Links between needs assessment and decisions in food crisis responses

Summary of published review1

Workers wade into the Sea to collect WFP food at the southern Somali port of Merka

A recently completed study under the WFP Strengthening Emergency Needs Assessment Capacity (SENAC) project explores the links and disconnects between needs assessment and decision-making, in WFP and its partners, in response to food crises. The study is based on four in-depth case studies conducted in the latter half of 2006 (Sudan - principally the Darfur crisis, Pakistan - the 2005 Kashmir earthquake, Somalia and southern Africa - principally Malawi). Each study involved travel to the regions in question and interviews with key actors in WFP and other bodies. In addition, a number of other 'reference' cases were reviewed through documentation and interviews. The report suggests that the function of needs assessment in relation to decisionmaking is three-fold: to inform internal decisions about response throughout the life of a programme, to influence others' response decisions, and to justify response decisions and appeals for funds.

Informing internal decisions

The study found that in most of the cases reviewed, WFPs own initial decisions about response were under-pinned by adequate information and analysis from assessments, whether conducted by WFP itself or through a collaborative process. Although WFP assessment practice has, in some respects, embraced a wider food security perspective, it is often still geared around one set of response questions, i.e. how much food aid is required and by whom? The rationale for the proposed food aid strategy is not always clear from the analysis of context in assessment reports and is rarely articulated against a wider range of potential response options. Furthermore, progress in informing initial programming decisions is not yet matched by an ability to make informed decisions throughout the life of a programme. The study recommends that WFP adopt an information strategy for all major responses and that this be budgeted explicitly. Overall, the study team concluded that there is a relative under-investment in the information and evidence base to support response decisions, particularly in monitoring and re-assessment. This is particularly evident in protracted crisis response through Protracted Relief and Recovery Operations (PRROs).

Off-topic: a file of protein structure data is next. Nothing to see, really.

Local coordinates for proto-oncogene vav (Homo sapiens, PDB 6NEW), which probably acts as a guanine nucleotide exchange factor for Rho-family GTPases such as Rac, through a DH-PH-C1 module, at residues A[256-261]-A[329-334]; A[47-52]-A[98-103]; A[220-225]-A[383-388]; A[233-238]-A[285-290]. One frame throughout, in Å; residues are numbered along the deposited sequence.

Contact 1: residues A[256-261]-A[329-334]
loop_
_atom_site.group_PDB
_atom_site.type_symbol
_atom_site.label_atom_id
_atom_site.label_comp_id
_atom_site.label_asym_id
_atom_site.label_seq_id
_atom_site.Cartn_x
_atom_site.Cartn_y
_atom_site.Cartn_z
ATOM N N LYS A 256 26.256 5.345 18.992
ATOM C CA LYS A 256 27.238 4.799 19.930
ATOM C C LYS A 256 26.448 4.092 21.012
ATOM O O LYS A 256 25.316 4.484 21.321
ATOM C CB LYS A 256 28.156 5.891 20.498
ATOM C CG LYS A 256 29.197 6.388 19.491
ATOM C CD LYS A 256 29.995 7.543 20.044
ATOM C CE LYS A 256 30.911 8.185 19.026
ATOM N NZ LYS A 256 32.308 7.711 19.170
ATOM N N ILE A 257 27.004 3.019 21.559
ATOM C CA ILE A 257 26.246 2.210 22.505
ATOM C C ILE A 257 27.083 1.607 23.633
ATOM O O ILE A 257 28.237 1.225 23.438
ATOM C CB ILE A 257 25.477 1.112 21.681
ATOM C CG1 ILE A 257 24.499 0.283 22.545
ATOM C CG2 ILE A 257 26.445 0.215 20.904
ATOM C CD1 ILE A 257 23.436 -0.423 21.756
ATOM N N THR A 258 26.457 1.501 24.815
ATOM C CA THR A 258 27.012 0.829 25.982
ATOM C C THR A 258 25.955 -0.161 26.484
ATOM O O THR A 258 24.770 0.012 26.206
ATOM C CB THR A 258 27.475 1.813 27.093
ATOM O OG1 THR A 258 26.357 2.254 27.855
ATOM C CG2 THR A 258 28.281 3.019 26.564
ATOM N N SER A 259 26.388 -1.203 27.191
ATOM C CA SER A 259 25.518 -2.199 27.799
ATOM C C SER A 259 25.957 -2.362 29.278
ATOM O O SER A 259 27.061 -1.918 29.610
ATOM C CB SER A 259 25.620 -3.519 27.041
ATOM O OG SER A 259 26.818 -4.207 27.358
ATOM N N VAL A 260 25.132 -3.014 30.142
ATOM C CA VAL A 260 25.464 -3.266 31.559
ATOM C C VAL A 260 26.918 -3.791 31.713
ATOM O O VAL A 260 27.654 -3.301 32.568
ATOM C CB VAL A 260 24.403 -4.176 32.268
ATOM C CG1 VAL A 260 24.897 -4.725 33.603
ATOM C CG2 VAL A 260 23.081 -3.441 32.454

Different information requirements were identified in relation to four types of crisis: rapid onset, slow onset, chronic insecurity/ displacement and transition/recovery. What is good assessment practice depends on the context, nature of the crisis, and timeframe for decision-making. The rapid onset cases considered showed the need to agree simple methods for determining initial resource requirements, clearly articulated working assumptions, and the necessity of re-checking those assumptions as situations develop. The slow onset cases showed the importance of agreed triggers for action, based on leading risk indicators or defined thresholds, for effective prevention. The conflict and displacement cases had all these plus other requirements, including ways of assessing unmet need in currently inaccessible areas, ways of understanding the links between food insecurity and exposure to violence, and more robust methods for calculating the needs of dispersed as well as camp populations. The transitional contexts showed the need to invest more in mechanisms (including surveillance) to determine when a programme should change course or wind up.

According to the study, some of the data and analysis currently produced are simply not relevant to the needs of decision-makers, or are not presented in ways that show their relevance. Some important types of information are often not available - such as people's relative dependence on food aid or other assistance, and how this may change over time and space. On the other hand, a number of good new tools (including market analysis) were found to be in use, even though the results did not always appear to inform response decisions. The study found a preponderance of quantitative over qualitative methods of analysis and suggests that a better balance needs to be found between them, particularly in livelihood related assessment.

The study team felt that more use could be made of external (local and international) as well as in-house expertise in conducting situational analysis. This could include sociological and anthropological perspectives in addition to more traditional food security approaches. Good needs assessment - particularly in conflictrelated situations - is often dependent on the quality of political and social analysis, as much as on anthropometric or economic analysis.